Canzonette ed arie a voce sola di soprano col basso continuo
De Fesch, Willem
Willem De Fesch – Canzonette ed arie a voce sola di soprano col basso continuo (ca. 1730)
(Alkmaar, (baptised) 26 August 1687 – London, 3 January 1761)
The musical explorer Charles Burney called him a German, but in pre-national Europe, Willem De Fesch was a true cosmopolitan. His parents originated in Liège, but he was born in Alkmaar. He most likely received his education in Liège, then worked as a violinist in Amsterdam, was Kapellmeister in Antwerp and lived and worked in London for three decades. Therefore, his music has an international sound, influenced by Vivaldi, Corelli and Handel.
De Fesch was a student of the Liège-born violinist and composer Carl (Charles) Rogier (1640-1725), whose daughter Maria Anna, a singer, he married. Some sources also mention the Kapellmeister and composer Alphonse d’Eve as his teacher. Around 1710, De Fesch settled in Amsterdam, where both he and his wife worked at the Municipal Theatre and where De Fesch made a name for himself as a virtuoso violinist.
In 1725, he left Amsterdam for Antwerp, where he succeeded Alphonse d’Eve as Kapellmeister at the Cathedral of Our Lady. At the time, De Fesch already enjoyed a certain reputation in Antwerp after various violin performances in the theatre at the Tapissierspand (the Tapestry Market). His stay in the City of the Scheldt would not go unnoticed, although this was not just for musical reasons. Shortly after his performance he fell out with the cathedral organist Dieudonné Raick, and in the following years there were repeated mentions of incidents with choirboys and church singers, which in turn led to conflicts with the canons. De Fesch apparently had a mean character coupled with an irascible temperament, making his behaviour towards his church musicians anything but kind-hearted. In the cathedral archives mention is made of ‘multiple excesses committed by Mr De Fesch (…) hitting the choirboys’. In addition, he allegedly blackmailed singers into giving his wife gifts and he did not provide them with enough ‘food and drink’. De Fesch refused to apologise, let alone ask for forgiveness and decided, whether voluntarily or not, to leave the city.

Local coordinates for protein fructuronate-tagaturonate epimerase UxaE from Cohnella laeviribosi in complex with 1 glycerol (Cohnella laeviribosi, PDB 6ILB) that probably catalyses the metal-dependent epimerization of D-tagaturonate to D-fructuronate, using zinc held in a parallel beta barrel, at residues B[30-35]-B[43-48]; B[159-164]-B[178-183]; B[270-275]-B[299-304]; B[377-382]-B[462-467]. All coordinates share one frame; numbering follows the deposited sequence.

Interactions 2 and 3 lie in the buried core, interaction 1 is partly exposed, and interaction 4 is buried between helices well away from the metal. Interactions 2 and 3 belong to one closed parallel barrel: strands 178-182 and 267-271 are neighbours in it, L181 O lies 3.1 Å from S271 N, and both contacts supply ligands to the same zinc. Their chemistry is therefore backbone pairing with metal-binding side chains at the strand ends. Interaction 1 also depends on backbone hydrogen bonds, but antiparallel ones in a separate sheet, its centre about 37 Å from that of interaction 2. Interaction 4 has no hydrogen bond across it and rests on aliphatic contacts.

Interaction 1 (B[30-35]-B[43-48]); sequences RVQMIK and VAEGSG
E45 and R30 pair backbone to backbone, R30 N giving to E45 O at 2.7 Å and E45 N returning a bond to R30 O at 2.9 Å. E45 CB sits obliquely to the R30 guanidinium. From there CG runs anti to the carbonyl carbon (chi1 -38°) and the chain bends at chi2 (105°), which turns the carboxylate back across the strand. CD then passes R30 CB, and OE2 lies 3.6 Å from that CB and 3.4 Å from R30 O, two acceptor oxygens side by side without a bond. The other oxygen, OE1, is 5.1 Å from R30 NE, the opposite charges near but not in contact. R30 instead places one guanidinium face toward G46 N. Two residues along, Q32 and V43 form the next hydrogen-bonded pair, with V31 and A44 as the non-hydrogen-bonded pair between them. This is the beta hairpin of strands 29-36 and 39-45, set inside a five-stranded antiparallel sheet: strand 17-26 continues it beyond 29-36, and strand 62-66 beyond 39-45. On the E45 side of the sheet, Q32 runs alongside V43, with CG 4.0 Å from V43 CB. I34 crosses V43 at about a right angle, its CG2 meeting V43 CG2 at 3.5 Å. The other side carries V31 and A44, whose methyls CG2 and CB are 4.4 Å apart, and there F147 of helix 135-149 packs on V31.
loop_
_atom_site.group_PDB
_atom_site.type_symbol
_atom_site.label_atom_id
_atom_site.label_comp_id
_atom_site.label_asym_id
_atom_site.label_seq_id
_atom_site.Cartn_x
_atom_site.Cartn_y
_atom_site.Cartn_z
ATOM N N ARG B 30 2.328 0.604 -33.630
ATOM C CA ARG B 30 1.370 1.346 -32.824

In 1731, he went to London, which was one of the most important music centres at that time. There, he could fully develop his talents as a concert violinist, performing his own virtuoso compositions. From 1746 onwards, he was first violin in Handel’s orchestra and in 1748 and 1749 he led the orchestra of Marylebone Gardens himself. In addition, he was also successful as a composer on the other side of the channel. His oratorio Judith was performed in 1733 and was reprised seven years later, and in the middle of the 1740s he was successful with the pastoral serenade Love and friendship and with the oratorio Joseph, two pieces that were performed various times in the following years. In London, he also composed sonatas, concertos as well as songs to Italian and English texts. Some of these songs were used in theatre productions, like for example in the production of The Tempest in 1746 at the Drury Lane Theatre. Other songs were printed in journals like The London Magazine, The Universal Magazine and The Gentleman’s Magazine or were published separately as sheet music or in song anthologies. On top of that, he was also a renowned violin professor, being described as ‘a respectable professor on the violin’. From 1750 onwards, however, things go quiet: William De Fesch, as he was called in London, appeared to have withdrawn from public life. He died in London on 3 January 1761. … (Jan Dewilde)
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